Boffey, Philip M. "Scientists Urged by Pope to Say No to War Research," New York Times, 13

 

Boffey, Philip M. "Scientists Urged by Pope to Say No to War Research," New York Times, 13
November 1983, pp. 1ff.

The Pope has spoken out against the warmaking machines of the Superpowers more than once.
On this occasion his instructions "...could cause anguish for some Roman Catholics and others
engaged in military research..." (p. 1) In his judgment, scientists ought not to participate in
"factories of death." He did stop short of urging all military researchers to quit their jobs but the
implication is there.

The central notion here is that of the "just war." Some bishops have taught that atomic war could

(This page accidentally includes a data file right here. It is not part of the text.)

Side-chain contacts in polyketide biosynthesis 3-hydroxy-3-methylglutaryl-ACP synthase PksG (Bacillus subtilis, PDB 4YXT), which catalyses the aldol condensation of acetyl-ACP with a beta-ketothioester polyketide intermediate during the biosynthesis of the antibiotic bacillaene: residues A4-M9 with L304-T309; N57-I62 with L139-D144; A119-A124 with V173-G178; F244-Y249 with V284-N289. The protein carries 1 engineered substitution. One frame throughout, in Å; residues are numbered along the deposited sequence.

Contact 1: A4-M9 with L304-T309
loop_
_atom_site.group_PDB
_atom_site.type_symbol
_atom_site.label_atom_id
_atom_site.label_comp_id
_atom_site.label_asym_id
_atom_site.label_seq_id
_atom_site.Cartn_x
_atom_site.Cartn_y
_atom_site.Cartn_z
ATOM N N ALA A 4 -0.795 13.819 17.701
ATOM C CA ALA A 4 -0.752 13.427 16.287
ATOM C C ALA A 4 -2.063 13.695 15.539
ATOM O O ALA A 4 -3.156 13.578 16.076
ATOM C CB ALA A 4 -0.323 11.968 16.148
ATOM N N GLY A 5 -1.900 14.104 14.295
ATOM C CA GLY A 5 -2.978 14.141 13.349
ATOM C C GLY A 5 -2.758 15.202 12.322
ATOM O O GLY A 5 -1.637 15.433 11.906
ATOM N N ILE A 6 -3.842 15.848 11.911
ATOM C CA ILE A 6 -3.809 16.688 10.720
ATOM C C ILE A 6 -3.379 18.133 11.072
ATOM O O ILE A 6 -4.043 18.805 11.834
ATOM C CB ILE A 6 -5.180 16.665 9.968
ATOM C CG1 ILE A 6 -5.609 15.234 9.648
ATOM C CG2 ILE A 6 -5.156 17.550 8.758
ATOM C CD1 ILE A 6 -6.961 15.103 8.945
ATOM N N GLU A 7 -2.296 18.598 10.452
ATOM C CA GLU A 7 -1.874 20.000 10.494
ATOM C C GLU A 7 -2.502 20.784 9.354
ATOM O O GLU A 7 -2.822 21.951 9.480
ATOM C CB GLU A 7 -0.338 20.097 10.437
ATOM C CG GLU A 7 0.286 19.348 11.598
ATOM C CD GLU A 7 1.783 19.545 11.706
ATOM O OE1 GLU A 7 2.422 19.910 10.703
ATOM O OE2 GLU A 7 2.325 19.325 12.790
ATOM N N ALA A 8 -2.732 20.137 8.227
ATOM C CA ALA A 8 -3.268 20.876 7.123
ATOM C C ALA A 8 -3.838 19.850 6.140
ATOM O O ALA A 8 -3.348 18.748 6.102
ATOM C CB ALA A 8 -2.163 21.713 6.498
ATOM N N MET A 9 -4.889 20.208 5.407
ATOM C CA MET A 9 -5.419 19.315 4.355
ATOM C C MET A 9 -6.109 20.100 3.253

be justified and, therefore, working on atomic weapons could be considered moral. But the
notion of a just war is hard these days. Scientists are now warning of a nuclear winter and the
probability of the destruction of the human species; how does one justify that? Can there be a
"just" atomic war? The Pope also suggests that a "balance of terror" is not a justification for
atomic bomb construction. Here the Pope is saying that a nuclear deterrence arsenal is immoral.
Such weaponry may be considered a partial step on the way to peace; it cannot be considered a
goal in itself. If this kind of thinking could be made permanent, every policy maker since John
Foster Dulles could be shown to have been immoral.

Scientists are being advised by religionists that their lifework may be immoral.